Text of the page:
Non-traditional exports such as pineapple and banana have been a major source of foreign earners for Ghana for some time now.
Even though Ghana has the potential to increase exports of such fruits, the outbreak of the pandemic has rolled back some of the gains made by farmers in this field.
Figures published by the Ghana Export Promotion Authority(GEPA), shows that exports of Banana from Ghana increased from 71.4 million dollars in 2017 to 77.67 million dollars in 2018.
Even though the value of pineapple export is nowhere near that of banana, pineapple farmers say, the volume of export has seen some increase over the years. In 2018, the value of pineapple export hit 33 million dollars.
Ghana’s pineapple is said to be a favorite among Europeans. For instance, almost 79 percent of the total exports of pineapples from Ghana went to the European Union Market, with France absorbing close to 26% of the total exports in 2018.
However, with the spread of COVID-19, farmers in Ghana who export pineapple and banana have been affected as international prices of the fruits have dropped. George Kporye, the Corporate Affairs and Administrative Director of Golden Exotics Limited, a company that exports about 85 percent of banana and pineapple from Ghana, disclosed this to the media.
“So initially, when there was a huge rush to shop because of the impending lockdown, demand went up significantly and prices too went up. But during the lockdown and immediately after, the prices have stabilized. In fact, there is a glut situation on the market and people are not going to the supermarket to shop. But for bananas, it is a stable product. It is not that bad but prices are on average, lower than they should be at this time of the year. During the peak of the COVID-19 infections, there were many control mechanisms put in place. This gave us a lot of problems especially for our customers in Italy and Belgium, but they were resolved quickly within the transportation sector in Europe over time,” he said.
After the outbreak of COVID-19, safety protocols were announced to prevent the spread.
For banana and pineapple farms meant for export to Europe, there are strict requirements for such fruits to enter the European market. Mr. Kporye told the media, maintaining the standards, and observing the safety protocols by enforcing social distancing, running a shift system, and purchasing Personal Protective Equipment, cost him an additional 1.2 million cedis.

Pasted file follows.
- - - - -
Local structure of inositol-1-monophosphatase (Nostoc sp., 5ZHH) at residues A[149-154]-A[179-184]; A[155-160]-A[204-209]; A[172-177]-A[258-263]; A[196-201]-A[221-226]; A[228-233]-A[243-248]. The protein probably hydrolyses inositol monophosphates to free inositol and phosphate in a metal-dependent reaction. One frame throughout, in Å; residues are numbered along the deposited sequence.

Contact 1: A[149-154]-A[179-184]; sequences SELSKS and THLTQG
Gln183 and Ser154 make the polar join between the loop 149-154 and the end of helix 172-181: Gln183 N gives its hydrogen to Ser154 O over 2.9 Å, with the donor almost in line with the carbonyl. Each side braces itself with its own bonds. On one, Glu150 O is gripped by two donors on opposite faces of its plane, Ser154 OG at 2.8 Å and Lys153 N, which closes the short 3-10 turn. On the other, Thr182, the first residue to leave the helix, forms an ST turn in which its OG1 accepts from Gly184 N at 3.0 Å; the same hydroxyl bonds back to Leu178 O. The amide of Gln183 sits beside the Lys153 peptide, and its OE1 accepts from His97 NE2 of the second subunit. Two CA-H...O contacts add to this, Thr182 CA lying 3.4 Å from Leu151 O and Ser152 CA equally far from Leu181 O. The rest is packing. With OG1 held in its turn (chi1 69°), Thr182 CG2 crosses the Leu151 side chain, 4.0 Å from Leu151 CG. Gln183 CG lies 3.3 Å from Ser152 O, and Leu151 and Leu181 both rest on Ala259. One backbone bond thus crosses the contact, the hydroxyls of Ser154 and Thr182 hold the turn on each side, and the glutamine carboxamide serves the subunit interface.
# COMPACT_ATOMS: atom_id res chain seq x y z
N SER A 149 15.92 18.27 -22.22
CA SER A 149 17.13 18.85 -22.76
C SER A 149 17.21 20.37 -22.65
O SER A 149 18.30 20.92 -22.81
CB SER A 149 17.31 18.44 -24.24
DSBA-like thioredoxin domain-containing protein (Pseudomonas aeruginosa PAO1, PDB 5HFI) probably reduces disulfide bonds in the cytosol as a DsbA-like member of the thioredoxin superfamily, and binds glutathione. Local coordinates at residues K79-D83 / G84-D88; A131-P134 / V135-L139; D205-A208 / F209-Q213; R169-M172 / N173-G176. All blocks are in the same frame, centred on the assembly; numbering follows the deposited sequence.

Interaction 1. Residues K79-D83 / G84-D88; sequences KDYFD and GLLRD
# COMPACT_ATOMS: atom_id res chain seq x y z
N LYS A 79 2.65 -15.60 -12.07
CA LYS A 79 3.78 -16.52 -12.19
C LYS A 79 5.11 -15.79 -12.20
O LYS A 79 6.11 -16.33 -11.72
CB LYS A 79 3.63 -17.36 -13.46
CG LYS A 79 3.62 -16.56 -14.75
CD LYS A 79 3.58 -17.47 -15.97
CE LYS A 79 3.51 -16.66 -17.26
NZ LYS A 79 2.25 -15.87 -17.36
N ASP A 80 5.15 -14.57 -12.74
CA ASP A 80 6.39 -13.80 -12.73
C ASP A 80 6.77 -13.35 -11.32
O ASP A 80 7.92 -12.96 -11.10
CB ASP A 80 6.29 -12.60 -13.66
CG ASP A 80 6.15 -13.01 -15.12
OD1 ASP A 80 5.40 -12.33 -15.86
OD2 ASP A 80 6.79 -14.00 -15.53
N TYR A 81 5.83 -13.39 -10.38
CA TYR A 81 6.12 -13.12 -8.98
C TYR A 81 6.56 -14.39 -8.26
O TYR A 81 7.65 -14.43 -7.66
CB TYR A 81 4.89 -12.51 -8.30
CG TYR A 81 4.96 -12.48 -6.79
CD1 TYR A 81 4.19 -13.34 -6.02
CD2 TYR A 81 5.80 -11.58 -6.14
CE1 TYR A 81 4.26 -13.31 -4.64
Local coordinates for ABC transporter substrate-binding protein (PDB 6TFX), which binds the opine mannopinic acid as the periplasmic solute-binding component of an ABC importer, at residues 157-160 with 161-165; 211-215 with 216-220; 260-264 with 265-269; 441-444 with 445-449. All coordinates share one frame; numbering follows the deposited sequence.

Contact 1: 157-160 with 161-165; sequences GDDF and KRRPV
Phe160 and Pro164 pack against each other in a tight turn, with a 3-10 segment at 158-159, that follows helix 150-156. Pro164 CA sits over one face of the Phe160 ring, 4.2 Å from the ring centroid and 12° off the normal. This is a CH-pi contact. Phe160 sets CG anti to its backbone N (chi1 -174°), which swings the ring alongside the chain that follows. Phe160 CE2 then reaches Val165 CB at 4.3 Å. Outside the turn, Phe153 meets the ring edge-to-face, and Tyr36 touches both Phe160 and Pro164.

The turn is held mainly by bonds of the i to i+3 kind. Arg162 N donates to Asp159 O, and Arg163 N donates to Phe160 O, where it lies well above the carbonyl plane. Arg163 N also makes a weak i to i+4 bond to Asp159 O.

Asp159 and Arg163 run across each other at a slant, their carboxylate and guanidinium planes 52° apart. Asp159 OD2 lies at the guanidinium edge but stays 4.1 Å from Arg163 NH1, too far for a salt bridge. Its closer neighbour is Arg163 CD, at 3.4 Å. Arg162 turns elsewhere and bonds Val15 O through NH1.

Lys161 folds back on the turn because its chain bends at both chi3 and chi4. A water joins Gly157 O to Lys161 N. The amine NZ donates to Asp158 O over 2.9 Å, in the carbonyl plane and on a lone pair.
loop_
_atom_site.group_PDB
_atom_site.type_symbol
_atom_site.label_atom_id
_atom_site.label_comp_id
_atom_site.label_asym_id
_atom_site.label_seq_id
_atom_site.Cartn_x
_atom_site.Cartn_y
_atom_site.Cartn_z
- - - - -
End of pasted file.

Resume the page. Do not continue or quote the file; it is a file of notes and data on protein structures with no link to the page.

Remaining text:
“We are able to transport all our workers to work and back home. However, because of the pandemic, we have had to make some adjustments in the way we work and transport our workers. That has had some impact on us but mostly financial. In terms of providing protective clothing, and additional transportation due to the social distancing protocols we have had to increase the fleet by 25%. This means we have had to rent an additional twenty buses to convey them. The cost of that is around GHS 1.3 million additional expenses as of June,” he said.
Although Golden Exotics Limited serves some clients in Africa, the company exports the bulk of its products to the EU. For Mr. Kporye, the market has enough room for new entrants, but the strict adherence to standards and requirements has made Ghana lag behind Ivory Coast.
“This is always a major potential for everybody in productive activity and for us, we are already doing 20% of our production in West Africa. We send our bananas to Senegal, Burkina Faso, Mali, Niger, and Benin. This is a growth area for us, so the more the environment is sanitized, the better for us so we can go further. We need both the local and international market to see growth. So, if we can produce ten times what we do today, then we can sell both in Africa and in Europe and beyond. This also means we may need eight times the labor we already have,” he said.